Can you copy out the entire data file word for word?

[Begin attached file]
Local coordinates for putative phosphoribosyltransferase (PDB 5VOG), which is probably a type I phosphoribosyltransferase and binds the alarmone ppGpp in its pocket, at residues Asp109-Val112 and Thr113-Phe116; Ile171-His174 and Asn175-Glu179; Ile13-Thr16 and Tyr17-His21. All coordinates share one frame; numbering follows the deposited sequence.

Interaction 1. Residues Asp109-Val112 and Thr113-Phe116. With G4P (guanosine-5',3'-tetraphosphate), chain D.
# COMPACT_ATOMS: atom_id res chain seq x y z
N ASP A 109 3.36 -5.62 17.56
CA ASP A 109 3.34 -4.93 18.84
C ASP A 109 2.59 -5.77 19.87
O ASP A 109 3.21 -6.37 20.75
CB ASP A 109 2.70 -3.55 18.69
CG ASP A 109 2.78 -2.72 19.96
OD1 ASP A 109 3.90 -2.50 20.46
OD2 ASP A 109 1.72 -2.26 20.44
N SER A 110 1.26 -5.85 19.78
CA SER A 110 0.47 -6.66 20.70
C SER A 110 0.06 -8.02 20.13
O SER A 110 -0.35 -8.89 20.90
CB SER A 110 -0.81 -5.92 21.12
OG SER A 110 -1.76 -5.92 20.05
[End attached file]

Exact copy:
Local coordinates for putative phosphoribosyltransferase (PDB 5VOG), which is probably a type I phosphoribosyltransferase and binds the alarmone ppGpp in its pocket, at residues Asp109-Val112 and Thr113-Phe116; Ile171-His174 and Asn175-Glu179; Ile13-Thr16 and Tyr17-His21. All coordinates share one frame; numbering follows the deposited sequence.

Interaction 1. Residues Asp109-Val112 and Thr113-Phe116. With G4P (guanosine-5',3'-tetraphosphate), chain D.
# COMPACT_ATOMS: atom_id res chain seq x y z
N ASP A 109 3.36 -5.62 17.56
CA ASP A 109 3.34 -4.93 18.84
C ASP A 109 2.59 -5.77 19.87
O ASP A 109 3.21 -6.37 20.75
CB ASP A 109 2.70 -3.55 18.69
CG ASP A 109 2.78 -2.72 19.96
OD1 ASP A 109 3.90 -2.50 20.46
OD2 ASP A 109 1.72 -2.26 20.44
N SER A 110 1.26 -5.85 19.78
CA SER A 110 0.47 -6.66 20.70
C SER A 110 0.06 -8.02 20.13
O SER A 110 -0.35 -8.89 20.90
CB SER A 110 -0.81 -5.92 21.12
OG SER A 110 -1.76 -5.92 20.05